Archaeological Investigations conducted along the Tibbitt to Contwoyto Winter Road
Jean Bussey (NWT Archaeologists Permit 2003-929)
In 2003, Jean Bussey of Points West Heritage Consulting Ltd. conducted archaeological investigations for the Joint Venture that operates the Tibbitt to Contwoyto (formerly the Lupin) winter road. Investigations were limited to a single field trip for the purpose of monitoring site markers installed in 2002. This is the third year that the Joint Venture has sponsored investigations as part of their commitment to ensure that future archaeological impacts are avoided or minimized.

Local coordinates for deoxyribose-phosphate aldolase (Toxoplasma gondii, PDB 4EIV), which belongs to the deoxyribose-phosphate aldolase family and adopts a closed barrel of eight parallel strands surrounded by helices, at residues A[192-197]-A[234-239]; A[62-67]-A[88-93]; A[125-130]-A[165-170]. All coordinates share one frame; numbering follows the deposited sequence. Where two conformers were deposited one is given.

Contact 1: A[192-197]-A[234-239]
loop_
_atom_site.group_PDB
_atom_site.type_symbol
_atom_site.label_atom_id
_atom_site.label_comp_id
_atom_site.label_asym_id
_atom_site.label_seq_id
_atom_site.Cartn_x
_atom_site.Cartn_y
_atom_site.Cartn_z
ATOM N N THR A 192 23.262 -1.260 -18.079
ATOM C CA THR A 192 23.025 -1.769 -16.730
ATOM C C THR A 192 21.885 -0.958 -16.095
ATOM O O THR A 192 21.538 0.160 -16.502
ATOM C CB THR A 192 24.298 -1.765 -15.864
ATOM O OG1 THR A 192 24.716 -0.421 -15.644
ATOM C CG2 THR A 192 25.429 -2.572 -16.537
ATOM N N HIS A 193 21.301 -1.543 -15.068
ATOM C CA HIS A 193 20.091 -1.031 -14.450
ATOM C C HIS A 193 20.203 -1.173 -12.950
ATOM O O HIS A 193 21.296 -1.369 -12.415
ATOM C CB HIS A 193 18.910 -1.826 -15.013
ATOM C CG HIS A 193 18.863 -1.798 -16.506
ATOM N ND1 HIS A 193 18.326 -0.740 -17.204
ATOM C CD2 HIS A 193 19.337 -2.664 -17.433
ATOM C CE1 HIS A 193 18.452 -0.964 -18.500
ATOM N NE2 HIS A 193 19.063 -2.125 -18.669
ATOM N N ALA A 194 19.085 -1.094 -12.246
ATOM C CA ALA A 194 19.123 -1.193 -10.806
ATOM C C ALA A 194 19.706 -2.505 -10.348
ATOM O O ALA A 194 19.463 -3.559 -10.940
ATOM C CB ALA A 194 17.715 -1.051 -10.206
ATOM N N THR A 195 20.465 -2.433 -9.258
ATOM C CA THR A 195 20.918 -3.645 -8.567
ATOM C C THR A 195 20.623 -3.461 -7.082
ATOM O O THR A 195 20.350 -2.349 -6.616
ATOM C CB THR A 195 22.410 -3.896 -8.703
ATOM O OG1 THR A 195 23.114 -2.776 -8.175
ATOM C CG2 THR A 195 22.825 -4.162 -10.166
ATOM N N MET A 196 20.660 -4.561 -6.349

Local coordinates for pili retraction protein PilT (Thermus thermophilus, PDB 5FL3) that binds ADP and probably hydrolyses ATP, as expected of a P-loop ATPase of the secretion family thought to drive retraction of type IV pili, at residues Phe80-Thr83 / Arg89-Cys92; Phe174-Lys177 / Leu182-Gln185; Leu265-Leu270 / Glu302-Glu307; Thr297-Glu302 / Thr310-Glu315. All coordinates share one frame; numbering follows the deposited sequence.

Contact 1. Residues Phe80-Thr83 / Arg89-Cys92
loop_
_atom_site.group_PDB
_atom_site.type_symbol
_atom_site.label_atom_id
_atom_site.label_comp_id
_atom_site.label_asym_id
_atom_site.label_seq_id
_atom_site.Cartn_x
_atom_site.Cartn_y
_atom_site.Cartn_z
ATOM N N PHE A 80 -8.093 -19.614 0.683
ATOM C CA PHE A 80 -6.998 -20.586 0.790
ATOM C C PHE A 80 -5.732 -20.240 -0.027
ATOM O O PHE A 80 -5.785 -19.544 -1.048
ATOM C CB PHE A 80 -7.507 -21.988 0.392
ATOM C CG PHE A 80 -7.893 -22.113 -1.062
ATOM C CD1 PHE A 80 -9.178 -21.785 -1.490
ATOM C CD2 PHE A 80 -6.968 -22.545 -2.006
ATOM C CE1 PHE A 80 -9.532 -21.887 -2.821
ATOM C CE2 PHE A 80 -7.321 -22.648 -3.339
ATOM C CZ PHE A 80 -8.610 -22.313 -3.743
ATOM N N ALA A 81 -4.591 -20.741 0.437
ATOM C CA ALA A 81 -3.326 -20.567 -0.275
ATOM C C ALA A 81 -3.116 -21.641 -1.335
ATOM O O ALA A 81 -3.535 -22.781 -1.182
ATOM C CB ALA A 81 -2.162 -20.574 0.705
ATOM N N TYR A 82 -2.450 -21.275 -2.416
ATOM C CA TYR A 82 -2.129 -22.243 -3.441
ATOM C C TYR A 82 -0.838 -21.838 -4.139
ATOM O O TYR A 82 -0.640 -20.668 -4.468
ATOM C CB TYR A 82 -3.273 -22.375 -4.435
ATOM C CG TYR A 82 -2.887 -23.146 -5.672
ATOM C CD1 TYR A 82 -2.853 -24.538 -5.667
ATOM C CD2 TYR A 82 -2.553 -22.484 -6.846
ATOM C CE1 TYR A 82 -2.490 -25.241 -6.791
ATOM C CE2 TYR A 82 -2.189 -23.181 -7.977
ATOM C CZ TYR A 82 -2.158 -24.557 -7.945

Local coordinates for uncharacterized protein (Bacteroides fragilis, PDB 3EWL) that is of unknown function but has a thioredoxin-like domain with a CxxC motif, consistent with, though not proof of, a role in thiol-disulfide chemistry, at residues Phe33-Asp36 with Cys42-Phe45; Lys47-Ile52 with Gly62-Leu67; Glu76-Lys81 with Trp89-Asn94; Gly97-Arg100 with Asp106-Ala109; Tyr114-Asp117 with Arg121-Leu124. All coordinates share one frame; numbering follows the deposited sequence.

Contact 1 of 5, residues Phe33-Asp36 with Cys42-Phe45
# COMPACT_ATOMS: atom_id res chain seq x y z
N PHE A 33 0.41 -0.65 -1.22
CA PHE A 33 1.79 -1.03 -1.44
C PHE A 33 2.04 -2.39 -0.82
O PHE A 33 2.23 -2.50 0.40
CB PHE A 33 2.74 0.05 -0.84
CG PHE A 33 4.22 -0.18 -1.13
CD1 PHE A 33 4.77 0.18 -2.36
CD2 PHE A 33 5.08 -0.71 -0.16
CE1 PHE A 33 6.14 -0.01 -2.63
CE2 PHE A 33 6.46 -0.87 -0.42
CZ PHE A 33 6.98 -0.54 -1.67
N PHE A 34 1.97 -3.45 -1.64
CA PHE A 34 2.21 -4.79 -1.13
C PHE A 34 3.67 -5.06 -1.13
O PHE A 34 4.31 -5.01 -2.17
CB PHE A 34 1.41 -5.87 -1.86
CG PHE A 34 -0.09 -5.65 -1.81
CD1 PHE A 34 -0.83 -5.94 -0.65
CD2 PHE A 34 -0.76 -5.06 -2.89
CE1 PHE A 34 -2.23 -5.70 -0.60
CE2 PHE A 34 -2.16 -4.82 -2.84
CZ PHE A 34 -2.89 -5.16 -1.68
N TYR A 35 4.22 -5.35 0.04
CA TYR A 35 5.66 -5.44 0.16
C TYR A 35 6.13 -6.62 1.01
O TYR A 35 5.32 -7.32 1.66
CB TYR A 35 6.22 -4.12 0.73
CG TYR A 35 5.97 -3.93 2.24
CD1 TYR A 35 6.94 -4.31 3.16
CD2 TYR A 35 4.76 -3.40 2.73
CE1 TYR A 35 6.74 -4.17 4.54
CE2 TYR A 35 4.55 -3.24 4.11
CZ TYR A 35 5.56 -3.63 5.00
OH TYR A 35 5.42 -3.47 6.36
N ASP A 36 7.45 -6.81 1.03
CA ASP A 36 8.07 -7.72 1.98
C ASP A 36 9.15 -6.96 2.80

In 2001, an archaeological inventory was conducted and resulted in the discovery of 55 new archaeological sites and the revisit of 14 previously recorded sites. Six of these sites are situated in Nunavut and the rest are located in the NWT. Because the inventory was conducted nearly 20 years after construction of the road, there were some sites within 30 m of developed areas and some sites have been disturbed. In 2002, all sites within 30 m of the winter road or related facilities were revisited and if threatened were subjected to site assessment and/or mitigation or were protected through the erection of markers. The four sites in the NWT at which markers were erected were: KiPb-2, KjPa-1, KkNv-9 and LcNs-140. One site located in Nunavut, LhNr-5, was also staked in 2002 and rechecked in 2003. During the 2003 investigations, all sites located near areas with current winter road activity were revisited to assess their status.